The other thing I experimented with in the kitchen today was making crumpets. I LOVE crumpets--so tender and slightly chewy with all those little holes for soaking up butter! The problem is, there is only one store in my small town where you can find them, and they are four dollars for a four-pack! So it was my goal to learn to make them at home. (YES, you can make them at home--they don't just pop out of hedgerows fully-formed and only in England.) This was a decent first attempt...

English Crumpets
(Source: adapted from Epicurious)

3 cups all-purpose flour
2 teaspoons dry active yeast
1 3/4 cups warm water
1 cup warm milk
1 1/2 teaspoons salt
1 teaspoon of sugar or honey
1 teaspoon baking soda
2 tablespoons warm water

Combine yeast, sugar and one cup of warm water into a mixing bowl. Cover with plastic wrap and stand in a warm place for about ten minutes. During this time the liquid should develop a foamy head, showing that the yeast is active. (You can skip this step if you use instant yeast like I did, and just mix everything together all at once--except the baking soda and last bit of water.) Sift flour and salt into another bowl, and mix well. Make a well in the center of the flour; add the yeasty water and the rest of the warm water and the milk. Using a wooden spoon, mix to a thick batter. Cover with plastic wrap, and stand in a warm place until well risen and bubbly. This will take about an hour. The batter doesn't rise dramatically, but it does expand somewhat, and the mixture takes on gases, which are necessary in the cooking process.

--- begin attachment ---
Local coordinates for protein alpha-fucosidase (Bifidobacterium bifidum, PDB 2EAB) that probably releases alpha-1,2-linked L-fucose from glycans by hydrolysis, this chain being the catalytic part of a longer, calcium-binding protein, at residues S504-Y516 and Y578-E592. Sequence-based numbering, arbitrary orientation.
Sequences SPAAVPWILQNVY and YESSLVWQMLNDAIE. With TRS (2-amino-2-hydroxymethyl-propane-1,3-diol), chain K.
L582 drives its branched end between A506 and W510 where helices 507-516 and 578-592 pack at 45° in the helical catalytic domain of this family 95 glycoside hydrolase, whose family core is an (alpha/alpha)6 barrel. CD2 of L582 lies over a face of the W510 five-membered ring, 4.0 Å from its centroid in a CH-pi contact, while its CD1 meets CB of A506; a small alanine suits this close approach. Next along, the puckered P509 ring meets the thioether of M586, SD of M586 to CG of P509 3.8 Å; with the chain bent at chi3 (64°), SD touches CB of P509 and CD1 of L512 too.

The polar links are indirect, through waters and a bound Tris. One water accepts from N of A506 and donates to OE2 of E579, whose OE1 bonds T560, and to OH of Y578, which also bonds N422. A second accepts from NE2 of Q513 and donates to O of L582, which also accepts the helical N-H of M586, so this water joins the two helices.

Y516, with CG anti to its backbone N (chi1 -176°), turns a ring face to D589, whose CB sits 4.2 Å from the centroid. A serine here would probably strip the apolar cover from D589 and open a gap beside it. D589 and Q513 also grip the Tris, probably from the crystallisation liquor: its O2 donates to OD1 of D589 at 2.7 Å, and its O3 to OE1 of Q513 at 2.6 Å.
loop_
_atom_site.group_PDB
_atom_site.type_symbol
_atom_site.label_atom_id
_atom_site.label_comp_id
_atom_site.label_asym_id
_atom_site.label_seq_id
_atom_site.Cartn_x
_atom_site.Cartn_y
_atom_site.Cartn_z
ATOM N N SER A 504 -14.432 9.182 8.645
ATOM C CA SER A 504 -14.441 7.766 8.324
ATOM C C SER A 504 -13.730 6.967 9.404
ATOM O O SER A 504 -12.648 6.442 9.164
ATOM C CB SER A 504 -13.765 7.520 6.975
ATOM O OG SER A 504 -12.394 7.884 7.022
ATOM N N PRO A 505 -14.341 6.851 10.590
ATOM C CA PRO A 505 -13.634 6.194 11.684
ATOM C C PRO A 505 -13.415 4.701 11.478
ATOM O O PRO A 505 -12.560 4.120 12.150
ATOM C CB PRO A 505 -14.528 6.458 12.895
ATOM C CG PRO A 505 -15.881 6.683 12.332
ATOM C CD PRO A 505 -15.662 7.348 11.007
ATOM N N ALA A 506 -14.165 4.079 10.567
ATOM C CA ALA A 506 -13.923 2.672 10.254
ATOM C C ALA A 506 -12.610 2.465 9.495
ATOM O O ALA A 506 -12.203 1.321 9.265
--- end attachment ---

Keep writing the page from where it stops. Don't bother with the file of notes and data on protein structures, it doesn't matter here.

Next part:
Combine the baking soda and the extra water, and add this mix to the dough. MIX WELL. Then leave this mixture to stand, covered, in a warm place for another15 minutes. Preheat a heavy based fry pan to a low heat such that oils will not burn or smoke. Spray oils also allow you to coat the crumpet rings as you are ready to cook. (I sprayed the skillet with regular cooking spray and the rings with flour-added cooking spray. Worked great!) Place enough mixture into the center of each ring to come almost to the top of the ring. (The dough does rise during cooking, and this should be allowed for in the filling of the ring.) Cook for 4-8 minutes over medium heat, until bubbles appear over the entire surface, and the dough appears dry. (I cooked them on a lower heat for 12 minutes so that they didn't burn and so they got done all the way through.)  Remove the ring, turn the crumpet over and cook an additional 30 to 60 seconds to brown the top. Remove from the pan and cool on a cake rack. If you find that the bottom is too dark, you are cooking too quickly. Slow it down, relax, and try again. The worst thing that can happen is that you have to make another batch.